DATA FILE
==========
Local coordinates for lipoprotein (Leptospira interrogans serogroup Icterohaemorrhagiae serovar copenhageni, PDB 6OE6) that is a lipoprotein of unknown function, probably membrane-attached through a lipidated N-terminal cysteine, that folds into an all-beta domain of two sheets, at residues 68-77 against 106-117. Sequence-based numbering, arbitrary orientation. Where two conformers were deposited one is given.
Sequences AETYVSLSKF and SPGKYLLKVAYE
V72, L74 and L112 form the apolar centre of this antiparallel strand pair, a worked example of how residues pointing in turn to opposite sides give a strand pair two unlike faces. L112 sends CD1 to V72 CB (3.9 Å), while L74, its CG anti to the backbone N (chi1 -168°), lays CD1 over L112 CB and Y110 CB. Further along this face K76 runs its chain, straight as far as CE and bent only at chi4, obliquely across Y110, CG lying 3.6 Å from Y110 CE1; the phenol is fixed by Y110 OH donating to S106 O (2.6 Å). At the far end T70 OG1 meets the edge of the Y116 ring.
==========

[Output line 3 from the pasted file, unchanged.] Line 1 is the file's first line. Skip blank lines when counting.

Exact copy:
V72, L74 and L112 form the apolar centre of this antiparallel strand pair, a worked example of how residues pointing in turn to opposite sides give a strand pair two unlike faces. L112 sends CD1 to V72 CB (3.9 Å), while L74, its CG anti to the backbone N (chi1 -168°), lays CD1 over L112 CB and Y110 CB. Further along this face K76 runs its chain, straight as far as CE and bent only at chi4, obliquely across Y110, CG lying 3.6 Å from Y110 CE1; the phenol is fixed by Y110 OH donating to S106 O (2.6 Å). At the far end T70 OG1 meets the edge of the Y116 ring.